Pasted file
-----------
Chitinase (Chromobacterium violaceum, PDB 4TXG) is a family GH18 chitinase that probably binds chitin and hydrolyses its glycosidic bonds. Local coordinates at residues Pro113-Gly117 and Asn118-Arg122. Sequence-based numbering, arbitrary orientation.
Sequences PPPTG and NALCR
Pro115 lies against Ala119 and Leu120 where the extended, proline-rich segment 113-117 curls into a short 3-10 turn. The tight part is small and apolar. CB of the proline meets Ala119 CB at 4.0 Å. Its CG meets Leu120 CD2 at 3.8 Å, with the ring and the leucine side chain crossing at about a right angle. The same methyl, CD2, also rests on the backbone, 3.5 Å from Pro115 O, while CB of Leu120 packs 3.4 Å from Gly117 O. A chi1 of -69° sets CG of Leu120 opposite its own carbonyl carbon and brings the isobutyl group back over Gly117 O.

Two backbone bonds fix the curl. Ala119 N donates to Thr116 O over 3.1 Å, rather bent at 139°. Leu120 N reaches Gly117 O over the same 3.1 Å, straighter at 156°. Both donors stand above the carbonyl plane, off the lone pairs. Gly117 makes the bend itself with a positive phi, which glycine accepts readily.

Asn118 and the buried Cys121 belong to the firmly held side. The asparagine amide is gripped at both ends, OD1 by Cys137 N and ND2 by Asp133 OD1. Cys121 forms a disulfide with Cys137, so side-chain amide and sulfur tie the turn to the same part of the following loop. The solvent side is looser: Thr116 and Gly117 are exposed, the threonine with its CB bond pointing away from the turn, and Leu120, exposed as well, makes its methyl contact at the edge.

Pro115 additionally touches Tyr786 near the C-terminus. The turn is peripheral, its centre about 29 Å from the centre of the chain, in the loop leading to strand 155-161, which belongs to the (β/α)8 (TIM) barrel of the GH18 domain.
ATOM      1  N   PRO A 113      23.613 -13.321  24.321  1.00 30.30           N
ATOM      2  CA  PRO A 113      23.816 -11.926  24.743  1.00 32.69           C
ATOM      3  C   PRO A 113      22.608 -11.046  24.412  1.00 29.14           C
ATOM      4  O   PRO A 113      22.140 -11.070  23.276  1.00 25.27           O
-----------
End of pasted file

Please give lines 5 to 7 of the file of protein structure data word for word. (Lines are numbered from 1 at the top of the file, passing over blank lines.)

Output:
Asn118 and the buried Cys121 belong to the firmly held side. The asparagine amide is gripped at both ends, OD1 by Cys137 N and ND2 by Asp133 OD1. Cys121 forms a disulfide with Cys137, so side-chain amide and sulfur tie the turn to the same part of the following loop. The solvent side is looser: Thr116 and Gly117 are exposed, the threonine with its CB bond pointing away from the turn, and Leu120, exposed as well, makes its methyl contact at the edge.

Pro115 additionally touches Tyr786 near the C-terminus. The turn is peripheral, its centre about 29 Å from the centre of the chain, in the loop leading to strand 155-161, which belongs to the (β/α)8 (TIM) barrel of the GH18 domain.
ATOM      1  N   PRO A 113      23.613 -13.321  24.321  1.00 30.30           N